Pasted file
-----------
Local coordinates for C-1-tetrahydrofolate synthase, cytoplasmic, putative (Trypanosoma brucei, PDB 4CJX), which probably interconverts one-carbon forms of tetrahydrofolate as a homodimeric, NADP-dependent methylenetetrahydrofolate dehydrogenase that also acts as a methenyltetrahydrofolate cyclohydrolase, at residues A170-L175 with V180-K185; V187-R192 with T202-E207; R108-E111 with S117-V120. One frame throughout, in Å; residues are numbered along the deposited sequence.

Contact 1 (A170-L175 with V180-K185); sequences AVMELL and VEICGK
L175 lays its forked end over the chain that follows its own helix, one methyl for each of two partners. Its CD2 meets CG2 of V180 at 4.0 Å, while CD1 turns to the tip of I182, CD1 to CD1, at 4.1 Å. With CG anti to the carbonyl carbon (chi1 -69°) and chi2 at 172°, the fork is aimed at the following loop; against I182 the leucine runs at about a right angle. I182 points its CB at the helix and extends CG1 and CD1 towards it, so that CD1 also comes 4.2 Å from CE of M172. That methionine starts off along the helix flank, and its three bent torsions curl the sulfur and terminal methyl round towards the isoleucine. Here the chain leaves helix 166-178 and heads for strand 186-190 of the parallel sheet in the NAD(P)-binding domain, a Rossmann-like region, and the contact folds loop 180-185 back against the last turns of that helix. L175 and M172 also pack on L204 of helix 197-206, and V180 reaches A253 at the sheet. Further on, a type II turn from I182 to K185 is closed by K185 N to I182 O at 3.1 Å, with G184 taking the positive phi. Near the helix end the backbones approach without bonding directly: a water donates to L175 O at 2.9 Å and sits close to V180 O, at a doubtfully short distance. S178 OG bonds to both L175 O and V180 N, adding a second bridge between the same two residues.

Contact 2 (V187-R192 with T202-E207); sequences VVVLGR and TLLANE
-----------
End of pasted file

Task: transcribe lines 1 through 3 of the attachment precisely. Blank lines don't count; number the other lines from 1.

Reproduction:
Local coordinates for C-1-tetrahydrofolate synthase, cytoplasmic, putative (Trypanosoma brucei, PDB 4CJX), which probably interconverts one-carbon forms of tetrahydrofolate as a homodimeric, NADP-dependent methylenetetrahydrofolate dehydrogenase that also acts as a methenyltetrahydrofolate cyclohydrolase, at residues A170-L175 with V180-K185; V187-R192 with T202-E207; R108-E111 with S117-V120. One frame throughout, in Å; residues are numbered along the deposited sequence.

Contact 1 (A170-L175 with V180-K185); sequences AVMELL and VEICGK
L175 lays its forked end over the chain that follows its own helix, one methyl for each of two partners. Its CD2 meets CG2 of V180 at 4.0 Å, while CD1 turns to the tip of I182, CD1 to CD1, at 4.1 Å. With CG anti to the carbonyl carbon (chi1 -69°) and chi2 at 172°, the fork is aimed at the following loop; against I182 the leucine runs at about a right angle. I182 points its CB at the helix and extends CG1 and CD1 towards it, so that CD1 also comes 4.2 Å from CE of M172. That methionine starts off along the helix flank, and its three bent torsions curl the sulfur and terminal methyl round towards the isoleucine. Here the chain leaves helix 166-178 and heads for strand 186-190 of the parallel sheet in the NAD(P)-binding domain, a Rossmann-like region, and the contact folds loop 180-185 back against the last turns of that helix. L175 and M172 also pack on L204 of helix 197-206, and V180 reaches A253 at the sheet. Further on, a type II turn from I182 to K185 is closed by K185 N to I182 O at 3.1 Å, with G184 taking the positive phi. Near the helix end the backbones approach without bonding directly: a water donates to L175 O at 2.9 Å and sits close to V180 O, at a doubtfully short distance. S178 OG bonds to both L175 O and V180 N, adding a second bridge between the same two residues.